'Gambler's Luck' (by Jack Anthony): In this prose story, Truck Farel goes after a gambler called Ace Tripone to get him to stop dating his sister. During their scuffle Ace is accidentally shot and killed. I'm really not sure what the author was going for here. Ace is presented as the bad guy, but all we ever see him do is defend himself, and on his deathbed he doesn't tell the police that Truck shot him. I've yet to see anything particularly nuanced from Jack Anthony, so I'm going to assume the straightforward approach: that Ace was a bad dude who got what was coming to him. If that's the intended story, then it's an utter failure.
'Lieutenant Bob Neal of Sub 662' (by B. Hirsch and Russ Lehman): Bob and the crew of Sub 662 find gold at the bottom of the ocean, and must mine it while avoiding foreign spies. It's fairly dull as a spy story, and the main antagonist never really gets an ending to her story.
'The Flying Fox' (by Terry Gilkison): Rex Darrell investigates the disappearance of a wealthy aviator, and finds a plot involving a gang of crooks, an island, and some buried treasure. The villain, Bayou Borg, escapes with the treasure at the end, with the dreaded To Be Continued. This would have been adequate, but the deluge of exposition at the beginning sucked all of the life out of it. And despite the cliffhanger, this is the last we see of Rex Darrell, who I'm going to assume is killed in his attempts to capture Bayou Borg. Given the villain's name, I expect that Darrell's corpse will be dumped in a swamp somewhere, missed by no one.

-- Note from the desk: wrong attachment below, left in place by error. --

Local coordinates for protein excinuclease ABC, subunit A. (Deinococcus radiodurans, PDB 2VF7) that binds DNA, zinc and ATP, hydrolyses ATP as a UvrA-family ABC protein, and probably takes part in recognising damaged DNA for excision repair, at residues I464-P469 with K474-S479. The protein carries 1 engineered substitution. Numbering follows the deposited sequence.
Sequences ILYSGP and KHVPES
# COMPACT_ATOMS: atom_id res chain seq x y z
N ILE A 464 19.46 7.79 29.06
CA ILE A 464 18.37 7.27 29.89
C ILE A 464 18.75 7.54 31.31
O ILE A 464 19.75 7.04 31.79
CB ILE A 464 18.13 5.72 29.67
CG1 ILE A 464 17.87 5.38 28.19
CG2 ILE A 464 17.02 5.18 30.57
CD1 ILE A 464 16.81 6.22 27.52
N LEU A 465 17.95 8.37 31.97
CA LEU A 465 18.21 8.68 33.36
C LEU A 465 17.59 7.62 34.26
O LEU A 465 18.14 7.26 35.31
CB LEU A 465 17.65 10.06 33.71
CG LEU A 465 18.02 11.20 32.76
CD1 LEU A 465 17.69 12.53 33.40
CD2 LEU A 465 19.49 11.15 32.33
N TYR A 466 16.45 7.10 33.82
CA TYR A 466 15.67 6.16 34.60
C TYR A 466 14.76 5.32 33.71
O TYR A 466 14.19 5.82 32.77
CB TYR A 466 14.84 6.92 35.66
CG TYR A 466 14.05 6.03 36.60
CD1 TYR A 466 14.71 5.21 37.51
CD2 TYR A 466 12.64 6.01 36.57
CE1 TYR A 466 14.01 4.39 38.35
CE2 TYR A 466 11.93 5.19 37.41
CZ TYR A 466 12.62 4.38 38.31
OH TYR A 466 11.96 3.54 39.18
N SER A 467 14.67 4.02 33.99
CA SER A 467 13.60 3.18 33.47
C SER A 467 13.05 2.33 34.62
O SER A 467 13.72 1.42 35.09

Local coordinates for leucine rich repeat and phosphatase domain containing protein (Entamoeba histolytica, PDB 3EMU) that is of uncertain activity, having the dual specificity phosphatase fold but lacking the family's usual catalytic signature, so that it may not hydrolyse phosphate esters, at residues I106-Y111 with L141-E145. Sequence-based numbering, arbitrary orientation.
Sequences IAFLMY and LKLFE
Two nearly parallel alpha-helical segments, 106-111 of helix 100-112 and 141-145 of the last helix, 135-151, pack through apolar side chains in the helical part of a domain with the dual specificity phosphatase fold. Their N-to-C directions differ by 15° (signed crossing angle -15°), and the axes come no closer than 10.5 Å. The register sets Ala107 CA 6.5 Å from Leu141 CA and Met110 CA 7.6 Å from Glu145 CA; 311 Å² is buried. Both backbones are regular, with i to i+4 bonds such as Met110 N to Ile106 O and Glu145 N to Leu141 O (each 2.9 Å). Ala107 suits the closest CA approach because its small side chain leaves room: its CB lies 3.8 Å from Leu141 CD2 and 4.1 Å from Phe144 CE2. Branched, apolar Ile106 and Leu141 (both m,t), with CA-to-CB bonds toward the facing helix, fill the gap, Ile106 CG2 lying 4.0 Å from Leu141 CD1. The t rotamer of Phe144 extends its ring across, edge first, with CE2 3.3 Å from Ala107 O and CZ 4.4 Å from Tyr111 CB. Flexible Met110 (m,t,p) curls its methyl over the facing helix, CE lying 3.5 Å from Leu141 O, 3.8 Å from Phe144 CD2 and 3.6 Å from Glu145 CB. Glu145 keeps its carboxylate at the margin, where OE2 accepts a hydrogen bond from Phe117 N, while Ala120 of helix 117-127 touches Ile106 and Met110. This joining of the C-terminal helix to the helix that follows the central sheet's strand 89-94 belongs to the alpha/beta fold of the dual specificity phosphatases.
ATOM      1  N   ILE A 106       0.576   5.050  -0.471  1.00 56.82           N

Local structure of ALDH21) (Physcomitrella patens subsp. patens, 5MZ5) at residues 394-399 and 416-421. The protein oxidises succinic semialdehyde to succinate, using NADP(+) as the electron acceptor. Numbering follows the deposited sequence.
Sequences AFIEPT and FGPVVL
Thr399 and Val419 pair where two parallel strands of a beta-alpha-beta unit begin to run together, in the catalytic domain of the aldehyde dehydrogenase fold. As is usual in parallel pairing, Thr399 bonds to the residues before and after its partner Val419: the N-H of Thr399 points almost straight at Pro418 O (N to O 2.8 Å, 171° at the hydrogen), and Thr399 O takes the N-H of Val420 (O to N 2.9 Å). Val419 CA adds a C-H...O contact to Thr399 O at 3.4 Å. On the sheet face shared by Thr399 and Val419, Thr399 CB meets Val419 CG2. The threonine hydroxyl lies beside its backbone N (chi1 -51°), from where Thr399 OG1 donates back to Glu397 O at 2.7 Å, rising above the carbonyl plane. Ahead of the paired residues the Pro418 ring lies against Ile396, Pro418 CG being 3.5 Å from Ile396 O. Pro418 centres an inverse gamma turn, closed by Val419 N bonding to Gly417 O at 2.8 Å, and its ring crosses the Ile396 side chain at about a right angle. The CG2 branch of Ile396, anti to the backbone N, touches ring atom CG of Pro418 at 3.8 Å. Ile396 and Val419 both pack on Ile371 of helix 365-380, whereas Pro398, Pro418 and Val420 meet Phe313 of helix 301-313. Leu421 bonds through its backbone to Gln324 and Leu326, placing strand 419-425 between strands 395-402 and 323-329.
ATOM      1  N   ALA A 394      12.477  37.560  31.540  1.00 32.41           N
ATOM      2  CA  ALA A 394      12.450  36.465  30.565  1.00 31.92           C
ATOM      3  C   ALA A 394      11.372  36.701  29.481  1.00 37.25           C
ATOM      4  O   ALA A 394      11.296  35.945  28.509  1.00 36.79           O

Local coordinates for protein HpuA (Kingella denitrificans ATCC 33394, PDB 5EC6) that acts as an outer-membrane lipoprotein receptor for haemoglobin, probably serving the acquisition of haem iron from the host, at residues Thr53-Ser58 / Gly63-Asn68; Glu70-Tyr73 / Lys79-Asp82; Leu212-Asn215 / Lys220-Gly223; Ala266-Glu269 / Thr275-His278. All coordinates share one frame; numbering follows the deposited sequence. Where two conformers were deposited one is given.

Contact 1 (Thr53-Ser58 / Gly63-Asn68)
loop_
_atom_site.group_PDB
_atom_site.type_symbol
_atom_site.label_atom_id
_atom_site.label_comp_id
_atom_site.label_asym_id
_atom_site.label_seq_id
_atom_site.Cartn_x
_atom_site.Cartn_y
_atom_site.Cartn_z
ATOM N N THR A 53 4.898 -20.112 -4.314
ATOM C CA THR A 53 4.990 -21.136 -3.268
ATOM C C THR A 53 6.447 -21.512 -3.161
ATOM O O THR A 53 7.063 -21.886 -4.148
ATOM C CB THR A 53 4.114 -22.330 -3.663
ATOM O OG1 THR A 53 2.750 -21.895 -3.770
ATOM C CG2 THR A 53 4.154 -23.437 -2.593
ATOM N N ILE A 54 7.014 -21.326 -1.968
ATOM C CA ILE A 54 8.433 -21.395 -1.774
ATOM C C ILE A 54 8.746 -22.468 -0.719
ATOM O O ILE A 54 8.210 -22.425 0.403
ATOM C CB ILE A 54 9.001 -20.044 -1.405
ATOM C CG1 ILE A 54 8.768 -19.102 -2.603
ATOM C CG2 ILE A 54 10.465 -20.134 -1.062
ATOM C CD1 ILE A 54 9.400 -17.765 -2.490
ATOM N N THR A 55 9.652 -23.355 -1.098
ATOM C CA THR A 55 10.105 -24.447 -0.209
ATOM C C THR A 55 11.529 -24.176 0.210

'Detective Sergeant Carey and the Wheels of Death' (by Joe Donohoe): Carey and Sleepy are called in to investigate death threats against a champion race car driver. If only they had seen that one of his rival drivers was a baron they could have solved the mystery before he got murdered.
'Sergeant O'Malley of the Red Coat Patrol' (by Jack Lehti): O'Malley goes up against a gang of gold thieves in a lacklustre story. Lehti pretty strongly establishes a realistic setting, then expects us to believe that a man thrown off a cliff can be lassoed to safety by an Indian.
'Bulldog Martin' (by Bart Tumey): Bulldog investigates a haunted house, and discovers that it's really the work of someone trying to scare off potential buyers while he looks for the treasure inside. This one pulls out all the cliches, but it does have an amusing conclusion when Bulldog tries to knock a secret door down with a sledgehammer and clobbers the crook standing behind it.